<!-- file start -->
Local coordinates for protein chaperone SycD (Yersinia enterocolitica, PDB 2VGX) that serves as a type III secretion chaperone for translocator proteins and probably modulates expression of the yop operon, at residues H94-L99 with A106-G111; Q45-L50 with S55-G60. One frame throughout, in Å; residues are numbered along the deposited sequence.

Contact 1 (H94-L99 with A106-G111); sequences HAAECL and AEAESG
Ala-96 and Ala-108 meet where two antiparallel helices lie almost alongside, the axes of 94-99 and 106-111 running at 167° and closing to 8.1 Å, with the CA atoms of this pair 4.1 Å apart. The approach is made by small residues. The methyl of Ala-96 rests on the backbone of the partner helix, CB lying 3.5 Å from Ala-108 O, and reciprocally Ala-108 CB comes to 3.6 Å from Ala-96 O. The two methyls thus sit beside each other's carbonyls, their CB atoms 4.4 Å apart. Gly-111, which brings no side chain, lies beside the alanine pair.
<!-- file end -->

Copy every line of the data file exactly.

Local coordinates for protein chaperone SycD (Yersinia enterocolitica, PDB 2VGX) that serves as a type III secretion chaperone for translocator proteins and probably modulates expression of the yop operon, at residues H94-L99 with A106-G111; Q45-L50 with S55-G60. One frame throughout, in Å; residues are numbered along the deposited sequence.

Contact 1 (H94-L99 with A106-G111); sequences HAAECL and AEAESG
Ala-96 and Ala-108 meet where two antiparallel helices lie almost alongside, the axes of 94-99 and 106-111 running at 167° and closing to 8.1 Å, with the CA atoms of this pair 4.1 Å apart. The approach is made by small residues. The methyl of Ala-96 rests on the backbone of the partner helix, CB lying 3.5 Å from Ala-108 O, and reciprocally Ala-108 CB comes to 3.6 Å from Ala-96 O. The two methyls thus sit beside each other's carbonyls, their CB atoms 4.4 Å apart. Gly-111, which brings no side chain, lies beside the alanine pair.